Demand for money in Lao PDR and policy implications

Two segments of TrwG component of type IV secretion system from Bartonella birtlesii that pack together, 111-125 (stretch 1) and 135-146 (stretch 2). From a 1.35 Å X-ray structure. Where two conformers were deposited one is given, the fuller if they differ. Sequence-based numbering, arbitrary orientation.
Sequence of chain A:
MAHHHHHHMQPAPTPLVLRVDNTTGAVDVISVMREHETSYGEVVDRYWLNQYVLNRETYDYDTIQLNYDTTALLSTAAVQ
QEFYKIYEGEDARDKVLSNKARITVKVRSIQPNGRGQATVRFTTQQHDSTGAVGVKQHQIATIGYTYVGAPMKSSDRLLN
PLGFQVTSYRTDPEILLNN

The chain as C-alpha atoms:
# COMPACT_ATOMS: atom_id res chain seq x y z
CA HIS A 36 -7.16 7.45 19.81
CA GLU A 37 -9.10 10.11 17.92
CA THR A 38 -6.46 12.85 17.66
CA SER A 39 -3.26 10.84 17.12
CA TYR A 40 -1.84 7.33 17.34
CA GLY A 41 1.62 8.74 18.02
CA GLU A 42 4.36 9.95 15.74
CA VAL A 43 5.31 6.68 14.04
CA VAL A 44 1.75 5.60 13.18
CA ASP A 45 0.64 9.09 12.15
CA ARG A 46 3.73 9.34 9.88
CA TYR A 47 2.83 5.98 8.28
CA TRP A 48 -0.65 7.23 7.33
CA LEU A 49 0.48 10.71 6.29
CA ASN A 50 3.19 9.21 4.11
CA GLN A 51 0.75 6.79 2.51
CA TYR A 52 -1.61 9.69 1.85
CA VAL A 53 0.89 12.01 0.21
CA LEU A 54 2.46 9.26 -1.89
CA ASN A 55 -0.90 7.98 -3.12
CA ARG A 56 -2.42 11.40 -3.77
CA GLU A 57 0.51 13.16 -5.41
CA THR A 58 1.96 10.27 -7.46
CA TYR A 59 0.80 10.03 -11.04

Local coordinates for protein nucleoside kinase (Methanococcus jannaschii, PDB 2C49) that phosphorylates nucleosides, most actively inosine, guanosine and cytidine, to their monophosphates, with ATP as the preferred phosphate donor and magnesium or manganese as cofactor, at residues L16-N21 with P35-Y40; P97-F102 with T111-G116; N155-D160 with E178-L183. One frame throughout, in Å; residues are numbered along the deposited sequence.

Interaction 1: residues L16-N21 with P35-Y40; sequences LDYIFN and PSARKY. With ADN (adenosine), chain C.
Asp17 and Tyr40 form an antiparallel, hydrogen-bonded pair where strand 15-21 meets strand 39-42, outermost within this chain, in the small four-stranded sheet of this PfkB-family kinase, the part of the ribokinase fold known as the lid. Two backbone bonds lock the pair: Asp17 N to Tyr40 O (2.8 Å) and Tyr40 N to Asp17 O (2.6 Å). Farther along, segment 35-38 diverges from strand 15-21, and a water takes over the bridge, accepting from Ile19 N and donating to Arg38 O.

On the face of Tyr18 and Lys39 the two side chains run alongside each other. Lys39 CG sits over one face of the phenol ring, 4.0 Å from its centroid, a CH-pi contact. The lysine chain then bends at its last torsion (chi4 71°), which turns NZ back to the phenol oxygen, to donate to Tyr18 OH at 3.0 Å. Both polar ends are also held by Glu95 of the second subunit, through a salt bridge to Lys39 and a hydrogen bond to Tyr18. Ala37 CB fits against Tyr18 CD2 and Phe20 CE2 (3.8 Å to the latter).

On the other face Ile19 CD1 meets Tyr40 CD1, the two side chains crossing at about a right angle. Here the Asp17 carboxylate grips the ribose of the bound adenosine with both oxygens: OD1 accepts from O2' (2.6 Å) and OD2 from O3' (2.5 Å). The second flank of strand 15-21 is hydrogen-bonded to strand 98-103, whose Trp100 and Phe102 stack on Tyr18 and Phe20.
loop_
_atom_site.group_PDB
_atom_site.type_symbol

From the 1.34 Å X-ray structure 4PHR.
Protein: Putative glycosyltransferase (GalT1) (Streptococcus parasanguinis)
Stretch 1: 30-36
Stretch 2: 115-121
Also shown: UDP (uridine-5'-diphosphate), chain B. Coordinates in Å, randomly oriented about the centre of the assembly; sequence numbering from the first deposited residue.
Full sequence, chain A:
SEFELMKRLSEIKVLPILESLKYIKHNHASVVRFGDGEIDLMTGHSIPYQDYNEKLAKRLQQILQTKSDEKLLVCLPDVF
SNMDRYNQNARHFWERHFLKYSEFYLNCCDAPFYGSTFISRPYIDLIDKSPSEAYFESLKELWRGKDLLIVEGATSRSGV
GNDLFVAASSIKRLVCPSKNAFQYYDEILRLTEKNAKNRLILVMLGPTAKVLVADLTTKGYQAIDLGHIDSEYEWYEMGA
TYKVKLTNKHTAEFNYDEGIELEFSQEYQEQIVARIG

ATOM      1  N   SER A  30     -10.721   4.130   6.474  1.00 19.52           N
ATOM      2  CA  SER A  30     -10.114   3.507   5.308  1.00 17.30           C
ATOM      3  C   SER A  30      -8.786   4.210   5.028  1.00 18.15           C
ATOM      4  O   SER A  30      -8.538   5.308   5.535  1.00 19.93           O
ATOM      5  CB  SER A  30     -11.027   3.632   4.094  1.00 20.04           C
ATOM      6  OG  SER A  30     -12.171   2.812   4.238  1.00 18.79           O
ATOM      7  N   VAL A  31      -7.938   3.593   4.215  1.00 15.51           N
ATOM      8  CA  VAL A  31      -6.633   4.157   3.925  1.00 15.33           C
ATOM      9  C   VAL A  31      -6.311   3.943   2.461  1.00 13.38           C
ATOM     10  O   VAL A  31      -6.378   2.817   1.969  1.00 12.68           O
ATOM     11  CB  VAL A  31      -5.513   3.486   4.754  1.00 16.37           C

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MINISTRY OF EDUCATION AND TRAINING VIET NAM NATIONAL ECONOMICS UNIVERSITY SOMPHAO PHAYSITH DEMAND FOR MONEY IN LAO PDR AND POLICY IMPLICATIONS (Finance and Banking) Code : 62.34.02.01 A dissertation submitted to the National Economics University in fulfillment of requirements for the degree of Doctor of Philosophy in Economics Supervisor: Prof Dr TRAN THO DAT Hanoi, December 2012 ii ACKNOWLEDGEMENT First of all, as the Governor of the Bank of the Lao PDR, I am very pleased and greatly honored for taking the opportunity to take part in the doctoral program organized jointly between the National University of Laos and National Economics University of Vietnam After a number of years following this program, my study is devoted to the title: “Demand for Money in Lao PDR and Policy Implications” I would like to express my heartfelt appreciation to the Lao People’s Revolutionary Party and Ministry of Education and Sport of Lao PDR for granting me this opportunity to undertake this rewarding doctoral program and achieve the result successfully as my wish comes true As one of the candidates for this program, I would like to extend my gratitude and appreciation to the leaders and management staff of these two universities for making this program possible to enhance capacity building for Lao leaders, who are well qualified from the program During the five-year program, I have got the close guidance and knowledge from the lecturers of the two universities as well as relevant authorities for their support that enable me to ease difficulties and hurdles and to complete the program successfully My achivement is also due to valuable academic support from Prof Dr Tran Tho Dat, my academic advisor and close supervisor for my research, who enable me to fulfill all requirements of the doctoral program on a timely manner My special thank also goes to Assoc Prof Lai Phi Hung, the program coordinator I would also like to extend my profound appreciation of wholehearted assistance and cooperation between our two nations, Lao PDR and Vietnam iii My research is carried out with the staff development grant from the Bank of the Lao PDR Furthermore, I shall not forget and pay tribute to kind support and sincere assistance rendered by the BOL staff, namely Ms Fongchinda Sengsourivong, Mr Soulysak Thamnuvong, and Mr Khamkeo Visisombath Lastly, my profound thanks go to my beloved family, including my wife and my two daugthers for their encouragements, care and motivation during my research They always provide me very important supports, and love during the period of hardship All of their supports provided are the power injecting to me to strive the various difficulties and to complete the program successfully as the task assigned by the Party and Lao people iv TABLE OF CONTENTS DECLARATION i ACKNOWLEDGEMENT ii TABLE OF CONTENTS iv ABBREVIATION vi LIST OF TABLES vii LIST OF FIGURES viii LIST OF VARIABLES ix INTRODUCTION CHAPTER I: OVERVIEW OF THEORETICAL AND EMPIRICAL STUDIES ON MONEY DEMAND 1.1 A brief theoretical overview 1.1.1 Quantity theory of demand for money 1.1.2 Keynesian approach (John Maynard Keynes) 10 1.1.3 Friedman’s model of the demand for money 14 1.2 Some empirical problems in estimating money demand functions 15 1.2.1 Functional forms 16 1.2.2 Choice of variables 17 1.2.3 Empirical estimation problems 20 1.3 Some Asia-specific studies on the money demand function 23 Conclusion of chapter 28 CHAPTER II: LAO FINANCIAL SYSTEM AND MONETARY POLICY 31 2.1 Economic development 31 2.2 Overview of monetary developments in Lao PDR 34 2.3 Banking system 35 2.3.1 Mono-bank system 37 2.3.2 Banking system reform 40 2.4 Monetary Policy 47 2.4.1 Monetary instruments 47 2.4.2 Target of monetary policy 51 2.5 Dollarization 54 2.6 Bond market 56 v 2.7 Stock market 58 2.8 Interbank market 59 2.9 Exchange rate policy 60 Conclusion of chapter 66 CHAPTER III: DEMAND FOR MONEY IN LAO PDR 67 3.1 The theory-based money demand function for Lao PDR 67 3.2 Data description and issues 69 3.2.1 Definition of money 69 3.2.2 Scale variable 71 3.2.3 Opportunity costs 71 3.3 Unit root and co-integrated test 73 3.3.1 Unit root test 73 3.3.2 Johansen co-integration test 74 3.4 Estimating money demand function for Lao PDR by using ECM 76 3.4.1 Engle and Granger: Error Correction Models 76 3.4.2 Estimated results and hypothesis testing 77 Conclusion of chapter 92 CHAPTER IV: POLICY IMPLICATIONS 93 4.1 Lao economic development strategy 93 4.1.1 Macro-economic targets 93 4.1.2 Targets of Economic Sectors 94 4.2 Monetary policy recommendations 98 4.2.1 Monetary instruments 99 4.2.2 Choosing intermediate target 99 4.2.3 Increasing banking supervisor 101 4.3 Some recommendations to Lao government 102 4.3.1 Dedollarization 102 4.3.2 Stimulate financial market development 104 CONCLUSION 106 REFERENCE 108 APPENDICES 114 vi ABBREVIATION Lao PDR Lao People’s Democratic Republic Laos Used under monarchy regime BOL Bank of the Lao PDR MOF Ministry of Finance BCEL Banque Pour le Commerce Exterieur or Bank for Foreign Trade Lao LDB Lao Development Bank APB Agricultural Promotion Bank SOCBs State-Owned Commercial Banks GDP Gross Domestic Product Kip Khangkhay Banknotes issuing by tri-parties of the coalition government in 1962 Kip Potpoi Liberated currency under Lao Patriotic Front NPL Non-Performing Loans RR Reserve Requirement CIB Credit Information Bureau vii LIST OF TABLES Table 1.1: Estimated income elasticity and interest rate semi-elasticity for selected Asian countries 26 Table 3.1: Unit Root Test Results 78 Table 3.2: Likelihood ratio test: lag lengths test 79 Table 3.3: Johansen test: the λmax and λtrace tests results at 5% 80 Table 3.4: Diagnostic tests for the short-run dynamic money demand model, equation (3.9) 82 Table 3.5: Short-run dynamic estimation, dependent variable is ∆ ln rmt 90 Table 3.6: Long-run relation, dependent variable is ln rmt 91 Table 4.1: Nonperforming loans ratio and number of banks in Lao PDR 102 viii LIST OF FIGURES Figure 1.1: Determinants of money demand function 30 Figure 2.1: GDP growth (1991-2011) 33 Figure 2.2: GDP by Components (billion Kip) 33 Figure 2.3: GDP growth, Inflation rate, M2 growth, M2 to GDP and FX to total deposit 35 Figure 2.4: Interest rates of deposits and loans in Kip 50 Figure 2.5: Monthly loans interest rates by currency (%) 50 Figure 2.6: Money supply- M2 (billion Kip) 52 Figure 2.7: Deposits by currency (%) 55 Figure 2.8: Relationship between M2, inflation and exchange rate (%) 63 Figure 2.9: Exchange rate (Kip/USD) movement (%) 65 Figure 2.10: Average exchange rate (Kip/USD) 65 Figure 3.1: Cumulative Sum of Squares of Recursive Residuals 82 Figure 4.1: Money and interest rate targets 100 Figure 4.2: Lao money multiplier and velocity, January, 1999 – September, 2012 101 ix LIST OF VARIABLES M Total amount money in circulation T Level of transactions Y Output V Transaction velocity of money P Prevailing price level Md Money demand MD Total demand for money M1 Sum of transaction and precautionary demands (narrow money) M2 Speculative demand (broad money) tc Transaction costs r Interest rate M/P = rm Demand for real balances πe Expected inflation rates i Nominal interest rate GNP Gross National Product NNP Net National Product GDP Gross Domestic Product ln Natural logarithm ∆ First differenced term cpi Consumer price index er Exchange rate π xt − p Error-correction factor EC t −1 Error-correction term INTRODUCTION International experiences confirm that countries with well-developed financial systems grow faster and more consistently and are better able to adjust to economic shocks A good financial market and system of institutions can channel funds from savers to the most productive investors A typical financial system in a transitional economy, especially banking system has limited capacity to assess credit risks and fund allocation according to the government plans Furthermore, governments have strong controls over the financial systems, such as setting interest rate ceilings, entry barriers, and interference in credit allocation According to McKinnon (1973) and Shaw (1973), such financial repression leads to reduction in private savings, thereby decreasing the resources available to finance capital accumulation, with a negative impact on growth The Lao PDR is in the process of transition toward a market economy, the requirement of government’s operations to change its intervention methods and scope is a fundamental process One of these fundamental changes is the way the government conducts its monetary policy as well as the development of the financial system, especially the banking system to achieve desirable economic growth The relationship between monetary growth and economic growth is still in debate Hossain and Chowdhury (1996, p.126) argued that there is a clear correlation between money supply growth and economic growth in the long-run Other studies in the field also point out the importance of monetary policy, especially, in managing the demand side of the economy In order to make the monetary policy more efficient and effective, the prerequisite for the monetary authority must be able to predict the demand for money with acceptable accuracy Theoretical views of the demand for money have usually been based on the consideration of money as a medium of 120 Broad money demand Long-run Dependent Variable: LNRM2 Method: Least Squares Sample(adjusted): 1993:2 2010:2 Included observations: 69 after adjusting endpoints Variable Coefficient Std Error t-Statistic Prob C 1.661321 0.772709 2.149995 0.0353 LNRGDP 0.684178 0.137271 4.984126 0.0000 LNCPI(-1) 0.062399 0.031250 1.996729 0.0501 RINUSD -0.189045 0.053584 -3.527977 0.0008 LNRERKB -1.083798 0.246852 -4.390476 0.0000 R-squared 0.945063 Mean dependent var 3.637831 Adjusted R-squared 0.941629 S.D dependent var 0.498756 S.E of regression 0.120500 Akaike info criterion -1.324637 Sum squared resid 0.929289 Schwarz criterion -1.162745 Log likelihood 50.69999 F-statistic 275.2423 Durbin-Watson stat 1.105083 Prob(F-statistic) 0.000000 121 Short-run Dependent Variable: D(LNRM2) Method: Least Squares Sample (adjusted): 1994Q1 2010Q2 Included observations: 66 after adjustments Variable Coefficient Std Error t-Statistic Prob C 0.050269 0.008342 6.025704 0.0000 D(LNRGDP(-2)) -0.489667 0.056522 -8.663302 0.0000 D(LNCPI(-3)) -0.325578 0.104014 -3.130141 0.0027 ECM2(-1) -0.248531 0.060134 -4.132958 0.0001 R-squared 0.609123 Mean dependent var 0.027660 Adjusted R-squared 0.590210 S.D dependent var 0.083790 S.E of regression 0.053638 Akaike info criterion -2.954415 Sum squared resid 0.178378 Schwarz criterion -2.821709 Log likelihood 101.4957 Hannan-Quinn criter -2.901977 F-statistic 32.20589 Durbin-Watson stat 2.038844 Prob(F-statistic) 0.000000 122 Appendix 2: Expansion of commercial banks in Lao PDR As discussed above, private banks were permitted to operate in Laos in 1965 with total number of five banks during the era of monachy regime During 1968-1975, banking system was emerged in the liberated zone ruled by Lao People’s Party After declaration of a full independence in 1975, in March 1976 banking system was merged between two parts and established the National Bank as a mono-bank system with branches in every province and district After renovation policy of the Party and the implementation of market-oriented economy in 1986, a mono-bank was replaced by a two-tier banking system consisting of central bank and commercial banks By enforcing the resolution No.11/SPC dated 11th March 1988 regarding the transformation of banking sector into commercilization, Government completed the transformation of all branhes of the State Bank into stateowned commercial banks located based on geographical locations in 1991 After the enactment of law on investment promotion in 1988, foreign private investor and foreign banks were allowed to open banks in Lao PDR + Until 1991 there were state-owned commercial banks namely : Nakhonlouang Bank, Sethethirath Bank, BCEL (Foreign Trade Bank of Laos), PhakTai Bank , Lao May Bank, LaneXang Bank and AlounMay Bank, Joint Development Bank was established in 1989 All commercial banks were operated under decree of commercial banks + Foreign Banks opened their branches in Lao PDR during 1992-1995 namely: Thai Military Bank (1992); BangKok Bank, Krung Thai Bank and Siam Commercial Bank (1993); Krungsi Aduthaya Bank (1994); Public Bank (1995) Vientiane Commercial bank-joint venture bank between local private 123 sector and foreign partner (1993) In addition, the government also set up Agriculture Promotion Bank as a specilized Bank (1993) Up to 1995 there were 16 commercial banks: state-owned commercial banks, specilized bank, public and private foreign joint venture bank, private joint venture bank, branches of foreign banks and branch from Bank of Malaysia + In 1999 there were state-owned commercial banks merging into banks which later were renamed Lane Xang Bank and Lao May Bank, while BCEL was kept its structure In 1999 BCEL formed a joint venture bank with Investment bank of Vietnam to establish Lao-Viet Bank Kasikone Thai Bank was ceased its operations during Asian Financial Crisis Until 1999 there were 12 commercial banks namely: state-owned commercial banks, specialized bank, branches of foreign banks and joint venture banks + By end of 2003, the government decided to consolidate state-owned commercial banks and renamed as Lao Development Bank, while BCEL remained unchanged Other Banks continued to operate as normal By end of 2003 there were 11 commercial banks, namely: state-owned commercial banks, specialized bank, branches of foreign banks, joint venture banks During this period, commercial banks, joint venture banks and other were operating on a level of playing field, except branches of foreign banks were only permitted to operate within Vientiane Capital + Since the promulgation of Law on Commercial banks in 2006, commercial banks were expanded rapidly Under this Law foreign banks are allowed to open their branches without restricted locations Banks with head 124 office in Laos are permitted to open their branches Bank with head office shall have a minimum registered capital of 300 billion Kip, while branches of foreign banks planned to open shall have a minimum registered capital of 100 billion Kip Until 2011, there were 25 commercial banks operating in Lao PDR, namely: state-owned commercial banks, of which APB-previously specilized bank was transformed into a commercially-oriented banks, specilized bank named Nayoby Bank (founded in 2007); joint venture banks, private banks, affiliated banks, branches of foreign banks, representative offices 125 Appendix 3: Lao Banking System Bank of the Lao PDR State Owned Commercial Banks Joint Venture Bank Private Banks Banque pour le Commerce Extrieur Lao Lao-Viet Bank Joint Development ANZN Bank Bangkok Bank Barque Franco-Lao Phongsavanh Bank Acleda Bank Krung Thai Bank International Commercial Bank Siam Commercial Bank Affiliated Bank Foreign Branch Standard Chartered Bank Lao Development Bank BIDV Bank ST Bank Agricultural Promotion Bank Indochina Bank Thai Military Bank Booyong Lao Bank Public Bank Nayoby Bank Nayoby Bank is a specialized bank, established in 2007 , with its main role to implement the government policy in providing credit to the poorest districts determined by government Representative Office Ayudhya Bank Sacom Bank Military Commercial Joint Stock Bank Industrial and Commercial Bank of China 126 Table 1: GDP Growth 1991-2010 GDP Components 1991 1992 1993 1994 1995 1996 1997 Agriculture, Forestry and Fishing -2.0 8.6 -1.7 7.1 2.6 3.3 1.7 Industries 9.4 7.8 8.3 12.4 9.0 16.2 12.8 Secondary Industries 9.7 5.1 16.6 7.9 6.8 8.4 14.3 63.7 -6.6 42.0 7.1 57.9 3.6 -3.8 4.0 7.0 5.9 8.1 7.1 6.8 6.9 1998 1999 2000 2001 2002 2003 2004 Agriculture, Forestry and Fishing 7.1 12.6 0.5 -2.2 -0.3 2.5 3.4 Industries 4.8 2.7 8.8 -0.1 13.4 19.4 3.7 Secondary Industries 3.1 8.3 7.0 16.4 11.2 3.8 12.0 -20.9 -41.3 84.5 45.0 15.3 5.0 13.4 4.0 7.3 5.8 5.8 6.9 6.2 7.0 2005 2006 2007 2008 2009 2010 Agriculture, Forestry and Fishing 0.7 2.5 8.6 3.7 2.8 3.2 Industries 10.6 14.1 4.4 10.4 18.5 17.5 Secondary Industries 9.9 9.7 9.1 9.7 6.0 7.0 13.1 19.3 8.1 9.0 3.5 4.5 6.8 8.7 7.8 7.8 7.5 8.1 Taxes on Products and Import Duties (net) GDP Growth Continued Taxes on Products and Import Duties (net) GDP Growth Continued Taxes on Products and Import Duties (net) GDP Growth Source: Department of Statistics, Ministry of Planning and Investment 127 Table 2: Inflation Rate 1991-2010 Month January February March April May June July August September October November December Annual Average Inflation 1991 14.96 13.04 14.00 13.69 15.81 15.23 13.57 13.25 13.38 12.38 12.19 10.36 1992 12.55 12.76 10.36 8.45 7.03 7.09 10.93 13.28 12.46 10.47 7.25 5.98 1993 6.44 6.39 6.06 7.57 5.17 5.21 4.33 5.18 6.53 6.68 7.00 8.96 1994 7.46 7.34 9.34 7.99 7.28 6.95 5.13 5.02 5.89 5.27 7.09 6.77 1996 26.71 29.08 24.97 19.72 13.76 13.23 11.42 4.56 2.95 5.65 6.99 7.28 1997 11.44 11.97 12.44 12.28 16.23 15.93 19.57 25.69 27.64 26.85 25.12 26.56 13.49 9.88 6.29 6.79 19.38 13.86 19.31 Continued January February March April May June July August September October November December Annual Average Inflation 2001 10.11 9.03 8.41 7.80 7.93 6.69 6.93 8.08 6.25 7.11 8.24 7.54 2002 7.18 7.22 7.17 7.44 6.67 9.07 11.23 12.63 14.71 14.25 14.00 15.19 2003 15.36 15.62 17.88 17.83 18.21 16.69 14.98 14.87 14.49 14.45 13.69 12.62 2005 8.06 7.05 6.48 6.42 5.97 5.45 5.35 6.55 7.66 9.44 8.75 8.78 2006 8.09 8.57 8.18 8.31 7.99 8.08 7.74 6.92 5.47 3.70 4.52 4.72 2007 5.51 4.91 4.64 3.56 3.43 3.49 3.53 3.58 4.25 5.59 6.13 5.57 2008 6.09 6.43 7.73 8.68 10.32 10.20 9.96 9.57 8.49 6.53 4.55 3.17 2009 2.43 1.64 0.67 -0.19 -1.59 -1.84 -1.51 -2.26 -1.76 -0.11 1.50 3.92 2010 4.20 4.71 4.89 4.84 4.77 4.94 6.82 7.98 8.13 7.87 6.70 5.76 7.84 10.56 15.56 10.55 7.16 6.86 4.52 7.64 0.08 5.97 2004 12.57 12.90 11.95 11.94 12.39 12.61 12.13 9.21 7.38 6.77 8.13 8.66 1995 7.92 8.53 10.55 14.73 21.11 19.00 19.55 24.66 27.04 26.99 26.84 25.66 1998 31.30 44.65 45.55 62.49 62.77 101.57 103.83 99.54 106.33 112.55 136.28 142.01 1999 150.80 150.42 167.06 159.21 155.44 124.66 135.71 140.17 122.62 121.10 94.33 86.46 2000 75.75 58.74 45.39 34.87 31.01 21.40 10.57 6.63 9.61 8.33 11.02 10.54 87.41 134.00 26.99 Source: Department of Statistics, Ministry of Planning and Investment 128 Table 3: Money Supply 1993-2010 (Kip billions) Year Currency Demand Outside Deposits Bank (1) (2) Dec-93 51.7 19.0 Dec-94 77.6 22.7 Dec-95 108.2 24.2 Dec-96 112.2 32.6 Dec-97 150.3 26.6 Dec-98 285.0 105.8 Dec-99 430.6 139.1 Dec-00 556.9 276.1 Dec-01 714.7 262.9 Dec-02 905.5 358.2 Dec-03 1066.6 436.7 Dec-04 1344.7 540.9 Dec-05 1637.9 610.4 Dec-06 2063.6 767.7 Dec-07 2671.3 1225.8 Dec-08 3052.2 1492.1 Dec-09 3919.2 1704.7 Dec-10 4624.3 2556.0 Source: Bank of the Lao PDR Narrow Saving & Foreign Time Currency Money Deposits Deposits (M1) (4) (5) (3)=(1)+(2) 70.8 30.9 43.7 100.4 45.6 59.0 132.5 44.4 75.7 144.8 70.2 99.2 176.9 96.3 229.7 390.8 116.2 580.8 569.7 96.8 1231.7 833.0 199.7 1712.3 977.6 307.7 2028.8 1263.7 452.3 2490.1 1503.3 761.8 2634.0 1885.6 897.2 3050.4 2248.3 842.9 3158.5 2831.3 944.7 4103.1 3897.1 1382.7 5391.9 4544.3 2025.0 5823.5 5623.9 3395.5 6992.1 7180.3 5452.3 9281.3 QuasiMoney (6) = (4)+(5) 74.6 104.6 120.1 169.4 326.1 697.0 1328.5 1912.0 2336.5 2942.4 3395.8 3947.6 4001.4 5047.8 6774.6 7848.5 10387.6 14733.6 Money Supply (M2) = (3)+(6) 145.3 205.0 252.6 314.1 503.0 1087.7 1898.2 2745.0 3314.2 4206.1 4899.1 5833.2 6249.7 7879.1 10671.7 12392.8 16011.5 21913.9 129 Table 4: Average Exchange Rate 1993-2010 Dec-93 Kip/USD Market Commercial bank Market 733.50 717.00 28.80 Dec-94 729.50 719.00 29.25 28.82 Dec-95 939.50 925.12 37.55 37.10 Dec-96 980.67 939.00 38.61 37.49 Dec-97 2,082.50 2,019.00 47.11 45.54 Dec-98 4,586.00 4,217.00 127.15 116.10 Dec-99 7,686.10 7,674.00 201.70 199.39 Dec-00 8,356.00 8,237.50 194.99 194.50 Dec-01 9,541.50 9,467.00 218.46 216.94 Dec-02 10,790.50 10,714.00 250.80 249.01 Dec-03 10,488.50 10,479.50 264.85 264.17 Dec-04 10,426.00 10,413.50 266.56 266.20 Dec-05 10,850.00 10,810.00 265.60 264.67 Dec-06 9,708.65 9,696.48 272.63 271.83 Dec-07 9,445.16 9,396.73 281.63 281.32 Dec-08 8,525.27 8,518.10 243.84 243.90 Dec-09 8,487.57 8,486.32 256.06 255.86 Dec-10 8,057.28 8,056.14 268.33 268.03 Year Source: Bank of the Lao PDR Kip/Baht Commercial bank 28.18 130 Table 5: Deposits of Banking System 1993-2010 (Kip billions) Current Savings & Foreign Total Year Account Time Currency Deposits = 1+2+3 Deposits (1) Deposits (2) Deposits (3) Dec-93 19.0 30.9 43.7 93.6 Dec-94 22.7 45.6 59.0 127.4 Dec-95 24.2 44.4 75.7 144.4 Dec-96 32.6 70.2 99.2 202.0 Dec-97 26.6 96.3 229.7 352.7 Dec-98 105.8 116.2 580.8 802.8 Dec-99 139.1 96.8 1231.7 1467.6 Dec-00 276.1 199.7 1712.3 2188.1 Dec-01 262.9 307.7 2028.8 2599.4 Dec-02 358.2 452.3 2490.1 3300.6 Dec-03 436.7 761.8 2634.0 3832.5 Dec-04 540.9 897.2 3050.4 4488.4 Dec-05 610.4 842.9 3158.5 4611.8 Dec-06 767.7 944.7 4103.1 5815.5 Dec-07 1225.8 1382.7 5391.9 8000.4 Dec-08 1492.1 2025.0 5823.5 9340.6 Dec-09 1704.7 3395.5 6992.1 12092.3 Dec-10 2556.0 5452.3 9281.3 17289.6 Source: Bank of the Lao PDR 131 Table 6: Loans of Banking System 1993-2010 (Kip billions) Year Claims on Credit to Total Government (net) economy Credit Dec-93 14.2 87.2 101.4 Dec-94 73.4 129.5 202.8 Dec-95 95.7 191.5 287.2 Dec-96 63.8 209.9 273.7 Dec-97 230.3 398.7 629.0 Dec-98 569.5 760.4 1329.9 Dec-99 621.7 1318.3 1940.0 Dec-00 476.2 1858.9 2335.1 Dec-01 1029.3 2474.4 3503.7 Dec-02 934.9 2563.8 3498.7 Dec-03 1165.6 2377.7 3543.3 Dec-04 1159.4 2603.2 3762.5 Dec-05 1071.4 2829.3 3900.7 Dec-06 1122.6 2616.8 3739.4 Dec-07 -247.4 3162.5 2915.2 Dec-08 448.5 5846.8 6295.3 Dec-09 516.0 11143.1 11659.1 Dec-10 674.4 16118.3 16792.7 Source: Bank of the Lao PDR 132 Table 7: Deposits Interest Rates 1993-2000 (% per annum) Saving Deposit 12-month Deposit Year Kip Baht Dollar Kip Baht Dollar Dec-93 12.00 5.00 2.50 15.00 8.50 4.25 Dec-94 12.75 5.00 2.50 14.50 8.00 4.65 Dec-95 16.00 4.75 2.50 17.50 8.00 4.63 Dec-96 16.25 3.75 2.38 17.50 6.25 4.25 Dec-97 16.25 4.00 2.50 18.00 6.50 5.00 Dec-98 22.00 5.50 5.00 22.00 7.50 6.38 Dec-99 9.00 2.75 2.00 20.00 4.75 4.00 Dec-00 9.00 1.75 1.75 20.00 3.75 4.00 Dec-01 9.00 1.75 1.75 20.00 3.75 4.00 Dec-02 9.00 1.75 1.75 20.00 3.75 4.00 Dec-03 7.17 0.50 0.43 14.75 1.40 1.20 Dec-04 8.50 0.31 0.28 12.67 0.89 0.78 Dec-05 4.50 0.48 0.44 10.50 1.13 1.06 Dec-06 4.13 0.69 0.81 11.00 1.98 2.50 Dec-07 3.65 0.75 0.88 10.54 2.04 2.59 Dec-08 3.62 0.82 0.97 9.88 2.17 2.59 Dec-09 3.54 0.99 1.19 10.90 3.41 3.24 Dec-10 3.28 1.00 1.21 8.98 3.28 3.17 Source: Bank of the Lao PDR 133 Table 8: Loans Interest Rates 1993-2000 (% per annum) Year Kip Baht Dollar Dec-93 19.38 15.75 9.00 Dec-94 17.50 14.00 9.00 Dec-95 22.88 14.56 9.50 Dec-96 23.38 14.34 9.69 Dec-97 21.63 14.59 11.25 Dec-98 29.13 14.63 11.63 Dec-99 28.88 13.50 10.75 Dec-00 23.25 10.47 9.13 Dec-01 23.25 10.47 9.13 Dec-02 23.25 10.47 9.13 Dec-03 22.50 11.63 9.67 Dec-04 20.56 11.01 9.64 Dec-05 19.75 11.50 10.79 Dec-06 19.00 11.10 10.55 Dec-07 18.10 11.52 10.17 Dec-08 17.64 11.52 9.83 Dec-09 14.36 8.77 8.54 Dec-10 14.12 9.76 9.28 Source: Bank of the Lao PDR 134 PUBLICATIONS Somphao Phaysith (2012), “Lao banking sector and monetary policy of Lao PDR”, in Proceedings of International Conference: “Lao–Vietnam economic cooperation on development of some key industries up to the year 2020”, Volume III, pp: 136 -167, Vientiane, October, 2012 Somphao Phaysith (2011), “ðầu tư trực tiếp nước (FDI) với việc phát triển thủ ñô Viêng Chăn”, Kỷ yếu Hội thảo Quốc tế: “Phát triển kinh tế - xã hội Việt nam – Lào giai ñoạn 2011 – 2020”, tập III, pp:153-160, Vientiane, July, 2011 Somphao Phaysith (2011), “The Bank of the Lao PDR’s Mandate on Balancing Growth, Inflation and Exchange Rate”, paper presented at the “International Symposium on Investment Opportunities in Lao PDR”, Vientiane, 15-16th September, 2011 Somphao Phaysith, Tran Tho Dat and Ha Quynh Hoa (2012), “An Analysis of Demand for Money in the Lao People’s Democratic Republic”, Journal of Economics and Development, Volume 14, Number 3, December, National Economics University, Hanoi